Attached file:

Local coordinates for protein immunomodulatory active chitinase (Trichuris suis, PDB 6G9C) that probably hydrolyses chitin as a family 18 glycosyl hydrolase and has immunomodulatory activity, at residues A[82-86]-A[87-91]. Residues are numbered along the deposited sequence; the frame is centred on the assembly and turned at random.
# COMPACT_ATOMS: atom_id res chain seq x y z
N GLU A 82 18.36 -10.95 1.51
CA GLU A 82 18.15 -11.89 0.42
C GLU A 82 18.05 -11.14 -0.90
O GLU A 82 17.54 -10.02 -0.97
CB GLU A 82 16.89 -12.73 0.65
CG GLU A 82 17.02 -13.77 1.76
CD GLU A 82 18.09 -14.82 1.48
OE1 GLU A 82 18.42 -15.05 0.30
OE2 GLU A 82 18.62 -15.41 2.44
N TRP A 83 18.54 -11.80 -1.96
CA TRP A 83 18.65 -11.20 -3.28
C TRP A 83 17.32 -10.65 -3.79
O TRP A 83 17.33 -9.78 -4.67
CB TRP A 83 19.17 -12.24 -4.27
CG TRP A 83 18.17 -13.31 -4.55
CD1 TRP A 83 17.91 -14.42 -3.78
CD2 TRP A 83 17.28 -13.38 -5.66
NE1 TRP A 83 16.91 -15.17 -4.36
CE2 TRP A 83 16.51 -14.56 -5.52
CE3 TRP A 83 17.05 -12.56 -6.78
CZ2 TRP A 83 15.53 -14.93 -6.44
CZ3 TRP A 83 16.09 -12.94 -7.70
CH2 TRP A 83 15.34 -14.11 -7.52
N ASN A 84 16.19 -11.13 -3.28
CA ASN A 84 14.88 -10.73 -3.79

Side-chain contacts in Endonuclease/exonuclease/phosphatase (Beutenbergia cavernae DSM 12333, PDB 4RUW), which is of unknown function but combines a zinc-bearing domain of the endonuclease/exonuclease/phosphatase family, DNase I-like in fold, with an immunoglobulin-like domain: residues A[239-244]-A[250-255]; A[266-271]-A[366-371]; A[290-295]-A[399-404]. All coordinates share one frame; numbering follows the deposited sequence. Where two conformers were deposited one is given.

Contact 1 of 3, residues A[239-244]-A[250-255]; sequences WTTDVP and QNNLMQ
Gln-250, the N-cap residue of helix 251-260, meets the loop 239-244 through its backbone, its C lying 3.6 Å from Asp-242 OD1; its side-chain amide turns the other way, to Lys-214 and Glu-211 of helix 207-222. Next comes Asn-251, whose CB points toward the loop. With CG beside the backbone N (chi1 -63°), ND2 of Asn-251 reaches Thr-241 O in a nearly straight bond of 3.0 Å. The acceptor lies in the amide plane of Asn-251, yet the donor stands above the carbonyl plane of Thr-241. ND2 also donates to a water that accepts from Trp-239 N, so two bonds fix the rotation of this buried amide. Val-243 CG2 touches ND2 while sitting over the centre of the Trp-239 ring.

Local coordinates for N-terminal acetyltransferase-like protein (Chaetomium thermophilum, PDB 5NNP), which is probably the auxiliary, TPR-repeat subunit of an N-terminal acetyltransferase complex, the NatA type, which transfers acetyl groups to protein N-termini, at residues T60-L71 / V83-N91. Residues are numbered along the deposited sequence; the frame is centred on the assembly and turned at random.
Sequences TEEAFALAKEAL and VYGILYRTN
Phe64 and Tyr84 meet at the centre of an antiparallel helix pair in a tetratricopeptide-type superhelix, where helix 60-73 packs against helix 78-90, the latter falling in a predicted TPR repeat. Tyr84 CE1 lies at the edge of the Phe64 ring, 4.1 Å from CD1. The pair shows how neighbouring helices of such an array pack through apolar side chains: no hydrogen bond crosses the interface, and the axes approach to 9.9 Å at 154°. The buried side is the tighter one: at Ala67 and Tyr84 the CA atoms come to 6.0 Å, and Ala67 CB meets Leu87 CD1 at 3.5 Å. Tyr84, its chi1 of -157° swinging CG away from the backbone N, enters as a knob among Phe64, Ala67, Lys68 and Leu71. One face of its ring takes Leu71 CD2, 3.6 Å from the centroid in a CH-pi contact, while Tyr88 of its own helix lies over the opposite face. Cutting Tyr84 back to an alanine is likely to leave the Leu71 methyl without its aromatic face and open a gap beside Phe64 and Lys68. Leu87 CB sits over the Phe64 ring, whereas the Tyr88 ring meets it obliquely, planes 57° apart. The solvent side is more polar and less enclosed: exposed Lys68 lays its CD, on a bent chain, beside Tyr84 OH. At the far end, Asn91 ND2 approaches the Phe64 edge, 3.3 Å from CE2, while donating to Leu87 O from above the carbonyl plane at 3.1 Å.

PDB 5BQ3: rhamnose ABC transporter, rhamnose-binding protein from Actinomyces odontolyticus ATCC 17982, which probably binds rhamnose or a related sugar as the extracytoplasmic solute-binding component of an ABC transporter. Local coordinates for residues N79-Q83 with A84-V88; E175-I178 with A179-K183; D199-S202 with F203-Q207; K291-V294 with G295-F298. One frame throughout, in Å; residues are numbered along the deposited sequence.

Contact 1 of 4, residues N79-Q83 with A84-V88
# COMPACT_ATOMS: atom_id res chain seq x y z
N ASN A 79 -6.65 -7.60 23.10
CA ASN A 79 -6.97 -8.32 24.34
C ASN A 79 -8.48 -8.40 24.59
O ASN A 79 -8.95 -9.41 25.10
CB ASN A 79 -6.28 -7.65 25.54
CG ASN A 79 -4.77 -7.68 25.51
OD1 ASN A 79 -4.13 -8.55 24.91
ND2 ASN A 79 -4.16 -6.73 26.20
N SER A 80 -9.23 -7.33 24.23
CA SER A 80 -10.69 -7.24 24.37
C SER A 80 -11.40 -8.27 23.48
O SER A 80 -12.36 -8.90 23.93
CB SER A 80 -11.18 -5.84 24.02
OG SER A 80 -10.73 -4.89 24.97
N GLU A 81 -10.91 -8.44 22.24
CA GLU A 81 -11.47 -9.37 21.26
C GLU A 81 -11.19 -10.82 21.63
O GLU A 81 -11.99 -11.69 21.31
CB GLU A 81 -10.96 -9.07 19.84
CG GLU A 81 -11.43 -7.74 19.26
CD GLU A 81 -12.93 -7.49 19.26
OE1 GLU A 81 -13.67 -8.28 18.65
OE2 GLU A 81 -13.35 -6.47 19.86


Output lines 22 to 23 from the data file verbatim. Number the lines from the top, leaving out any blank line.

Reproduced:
CE3 TRP A 83 17.05 -12.56 -6.78
CZ2 TRP A 83 15.53 -14.93 -6.44